From the outset of your MemSaab experience, you’re made well aware of the restaurant’s prestigious local and national reputation by a long-list of effusively praising reviews written by the likes of The Observer and The Sunday Telegraph emblazoning the front door, as well as a proud and shimmering display of its countless restaurant awards — including Best Indian in Nottingham for four consecutive years — which face you directly as you enter. It was clear to me that the restaurant upheld standards that were far higher than that of your average high-street Indian, and that it was more than keen to assert its stature. Despite this — and to the restaurant’s credit — there wasn’t even a hint of self-aggrandizing about the overall presentation. The waiters who served us throughout the meal were impeccably mannered and attired, incredibly attentive and unerringly professional (perhaps even teetering on being slightly austere — but I won’t hold that against them). The restaurant’s interior was positively cavernous (with seating for over 150), but still made to feel intimate by its dim lighting and tasteful modern/traditional fusion décor complete with ornate Vastu Shastra stone arches and colourful avant-garde canvass portraits.  As expected, the food was absolutely exquisite: the menu featured dishes from various Indian regions including Punjab and Goa, and was as varied as it was vibrant. The obligatory pre-starter of poppadoms with a side of three chutneys was perhaps the most memorable part of the meal given the sheer freshness of the homemade chutneys (the mint one was truly exceptional, I must say). My starter of local ostrich meat marinated in a tandoori spice mix was a perfect synergy of mouthwatering flavours with a delectably tender, melt-in-the-mouth texture. For my main, I opted for the Goan fish curry which consisted of silky white fish in a strong fishy-infused gravy, calmed by sweet and milky essences of coconut. Indeed, it was nothing short of culinary perfection. Sides of peshawari naan, Bombay aloo and vegetable curry were again, all thoroughly delicious and impossible to fault. In short, this was unpretentious pan-Indian fayre done according to exceptional standards.

Overall, dining at MemSaab was a memorable experience; but, being a critic, I feel I ought to ask myself if there’s any way I can possibly find fault: well, I’d say that given how immensely enjoyable the experience was, MemSaab ought to have discovered a way of slowing time by now, in order that you may enjoy your dining experience for longer. And yes, it was THAT good.

12-14 Maid Marian Way
Nottingham NG1 6HS
0115 957 0009

Open Mon-Thu 5:30pm-10:30pm; Fri-Sat 5:30pm-11pm; Sun 5pm-10pm


MemSaab on Urbanspoon

Tagged , , , , , , , ,

Restaurant Review #1 – Petit Paris

I came across this little French/Parisian-style bistro place quite inadvertently when traipsing the back alleys of Nottingham city centre in search of a quiet and unpretentious eatery, primarily to avoid the soul-destroying and inevitable mediocrity of one of these faceless corporate chains (although it’s quite rare to find the former in central Notts these days). It was lunchtime, and right at the point when I’d decided to give up searching for that elusive independent eatery for fear of stomach self-digestion brought on by a severe lack of satiety (made worse by my consuming three cappuccinos that morning), I stumbled quite fortuitously upon “Petit Paris” on Kings Walk.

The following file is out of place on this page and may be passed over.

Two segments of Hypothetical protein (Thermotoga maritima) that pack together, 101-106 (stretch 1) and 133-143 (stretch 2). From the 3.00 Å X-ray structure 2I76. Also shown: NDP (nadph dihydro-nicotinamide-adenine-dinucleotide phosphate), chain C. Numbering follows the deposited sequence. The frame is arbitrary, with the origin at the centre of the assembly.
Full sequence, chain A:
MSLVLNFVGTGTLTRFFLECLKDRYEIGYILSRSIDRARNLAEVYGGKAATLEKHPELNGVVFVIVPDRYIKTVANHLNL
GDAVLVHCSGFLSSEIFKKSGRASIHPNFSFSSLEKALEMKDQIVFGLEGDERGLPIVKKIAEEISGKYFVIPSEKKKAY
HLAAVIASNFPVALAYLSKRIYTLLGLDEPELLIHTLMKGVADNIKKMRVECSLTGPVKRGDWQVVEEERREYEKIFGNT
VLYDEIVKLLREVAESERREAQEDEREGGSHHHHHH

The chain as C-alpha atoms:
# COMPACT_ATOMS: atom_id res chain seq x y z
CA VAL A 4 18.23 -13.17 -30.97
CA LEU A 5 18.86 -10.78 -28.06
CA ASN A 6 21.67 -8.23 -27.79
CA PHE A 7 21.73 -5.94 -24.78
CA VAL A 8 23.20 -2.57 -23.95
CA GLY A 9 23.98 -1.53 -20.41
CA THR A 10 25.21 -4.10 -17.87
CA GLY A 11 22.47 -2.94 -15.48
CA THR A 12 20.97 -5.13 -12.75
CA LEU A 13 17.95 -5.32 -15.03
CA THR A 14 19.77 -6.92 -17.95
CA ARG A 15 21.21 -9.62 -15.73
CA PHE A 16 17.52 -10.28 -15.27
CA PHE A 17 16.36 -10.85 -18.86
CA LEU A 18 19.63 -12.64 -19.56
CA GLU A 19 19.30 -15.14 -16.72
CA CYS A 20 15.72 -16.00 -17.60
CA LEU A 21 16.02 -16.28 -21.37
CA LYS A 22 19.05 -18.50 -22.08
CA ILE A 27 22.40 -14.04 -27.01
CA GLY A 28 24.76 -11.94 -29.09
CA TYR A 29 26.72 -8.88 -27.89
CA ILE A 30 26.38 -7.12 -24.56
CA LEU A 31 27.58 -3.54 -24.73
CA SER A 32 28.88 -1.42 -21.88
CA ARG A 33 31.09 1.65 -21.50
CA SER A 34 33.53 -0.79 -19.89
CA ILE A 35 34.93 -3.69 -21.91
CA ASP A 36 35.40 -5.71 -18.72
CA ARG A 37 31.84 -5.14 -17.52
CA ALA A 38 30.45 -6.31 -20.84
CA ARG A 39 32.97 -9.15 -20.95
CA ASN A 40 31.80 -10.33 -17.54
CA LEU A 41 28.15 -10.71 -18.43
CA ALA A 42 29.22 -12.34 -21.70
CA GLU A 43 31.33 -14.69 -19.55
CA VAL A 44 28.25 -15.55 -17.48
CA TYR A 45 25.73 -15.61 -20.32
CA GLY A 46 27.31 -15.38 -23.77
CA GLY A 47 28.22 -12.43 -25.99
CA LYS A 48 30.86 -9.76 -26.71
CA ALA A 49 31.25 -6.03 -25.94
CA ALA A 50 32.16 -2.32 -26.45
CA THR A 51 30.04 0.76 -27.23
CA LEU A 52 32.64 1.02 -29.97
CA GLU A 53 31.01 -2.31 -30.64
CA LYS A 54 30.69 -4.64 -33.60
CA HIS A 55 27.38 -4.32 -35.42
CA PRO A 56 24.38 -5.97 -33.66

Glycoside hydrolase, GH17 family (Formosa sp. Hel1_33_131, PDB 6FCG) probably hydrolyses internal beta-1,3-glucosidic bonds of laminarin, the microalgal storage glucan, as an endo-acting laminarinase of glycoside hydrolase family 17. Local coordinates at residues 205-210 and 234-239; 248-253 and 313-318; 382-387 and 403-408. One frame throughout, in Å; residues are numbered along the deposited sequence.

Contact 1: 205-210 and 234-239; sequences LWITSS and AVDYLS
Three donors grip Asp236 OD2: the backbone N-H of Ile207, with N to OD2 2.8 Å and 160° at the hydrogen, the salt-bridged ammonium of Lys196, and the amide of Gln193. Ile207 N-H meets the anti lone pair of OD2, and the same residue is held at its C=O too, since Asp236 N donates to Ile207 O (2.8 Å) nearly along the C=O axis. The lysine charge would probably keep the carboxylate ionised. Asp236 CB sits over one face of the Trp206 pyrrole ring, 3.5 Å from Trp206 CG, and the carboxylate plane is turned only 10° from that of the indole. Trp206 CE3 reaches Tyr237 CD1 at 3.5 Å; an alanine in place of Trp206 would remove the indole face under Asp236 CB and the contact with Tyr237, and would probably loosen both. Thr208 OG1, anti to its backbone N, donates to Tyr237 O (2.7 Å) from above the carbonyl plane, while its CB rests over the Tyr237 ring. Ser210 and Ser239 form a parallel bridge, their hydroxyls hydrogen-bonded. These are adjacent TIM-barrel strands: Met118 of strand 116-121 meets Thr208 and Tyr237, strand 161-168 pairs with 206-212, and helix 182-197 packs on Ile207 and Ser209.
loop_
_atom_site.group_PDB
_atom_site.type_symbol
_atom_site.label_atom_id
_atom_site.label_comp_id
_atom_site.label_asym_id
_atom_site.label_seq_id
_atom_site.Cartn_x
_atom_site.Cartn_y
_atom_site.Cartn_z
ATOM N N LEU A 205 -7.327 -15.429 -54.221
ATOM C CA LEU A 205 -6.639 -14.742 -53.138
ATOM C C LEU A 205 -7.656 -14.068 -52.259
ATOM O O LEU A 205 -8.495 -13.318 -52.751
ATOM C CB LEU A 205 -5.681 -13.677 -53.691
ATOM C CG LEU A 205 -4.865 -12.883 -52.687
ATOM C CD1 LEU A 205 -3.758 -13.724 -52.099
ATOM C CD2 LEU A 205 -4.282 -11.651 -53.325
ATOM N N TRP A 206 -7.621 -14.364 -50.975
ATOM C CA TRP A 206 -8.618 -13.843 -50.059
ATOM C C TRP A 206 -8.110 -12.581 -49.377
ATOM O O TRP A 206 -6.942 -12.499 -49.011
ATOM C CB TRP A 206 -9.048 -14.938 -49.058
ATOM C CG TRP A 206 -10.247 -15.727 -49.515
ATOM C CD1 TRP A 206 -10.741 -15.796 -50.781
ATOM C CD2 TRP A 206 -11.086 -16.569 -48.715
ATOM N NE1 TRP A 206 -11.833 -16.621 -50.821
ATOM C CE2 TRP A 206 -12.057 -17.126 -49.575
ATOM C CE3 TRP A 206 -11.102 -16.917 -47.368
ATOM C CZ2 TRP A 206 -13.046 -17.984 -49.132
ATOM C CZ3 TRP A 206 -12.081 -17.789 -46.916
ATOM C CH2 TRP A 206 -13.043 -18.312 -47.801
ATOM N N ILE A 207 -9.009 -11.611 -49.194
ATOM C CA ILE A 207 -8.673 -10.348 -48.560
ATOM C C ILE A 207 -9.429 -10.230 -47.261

Catering to a large extent for the pre-theatre meal-going crowd, Petit Paris emphasises its very reasonably priced lunch menu, which features three courses of simple and robust French bistro cooking: Soupe du jour, saumon en croûte, moules-frites and fillet steak served with that ubiquitous side of fries all feature on this menu and are the sort of French classics we Brits may love to tuck into on our yearly booze cruises to Boulogne, but aren’t that readily available in many other restaurants back home. Of course, there’s that dire and depressing pseudo-Gallic chain known as Cafe Rouge that I shan’t even bother to deplore for fear of corporate reprisals, as well as those  depressingly anglicised permutations of French classics you might see on gastro-pub menus for over-inflated prices (see. coq au vin, duck a l’orange etc), bu it’s generally accepted that you can’t get decent French food unless you drag your arse across the channel. However, Petit Paris delivers authentic French fair to the East Midlands and creates a microcosmic space within the confines of a cramped ex-appartment building in Nottingham where one can feel utterly immersed in a quintessentially Parisian dining scene.

Indeed from the moment you step into its dining room you can sense Paris and the whole place exudes French: from the impeccably attired waiter in a white starched-ironed shirt and shiny polished black leather shoes to the shabby chic faux-antique wooden furniture and the wafting smell of mussels soaked in delicious white wine jus emanating from the kitchen. As I thought, the food was great; I opted for mussels (I just couldn’t resist), a filet mignon and a delectably light tarte tatin to finish. The whole thing tasted like it had been cooked by French chefs who really new what they were doing – no uncessary garnishes, no frills and no gimmicks just hearty and robust food cooked with an appreciation of the simple but wonderful ingredients used.

Could I fault it? No, because it does everything a modest Parisian bistro ought to with consummate flair and skill to boot. I just hope that this place stays afloat during the recession and that people continue to dine here because it’s a much-needed slice of French passion and refinement in amidst a pool of manufactured, profit-driven ordinariness.

Petit Paris, 2 Kings Walk, Nottingham, NG1 2AE | Tel: 0115 947 3767

Le Petit Paris on Urbanspoon

Tagged , , , , , , , , , , , ,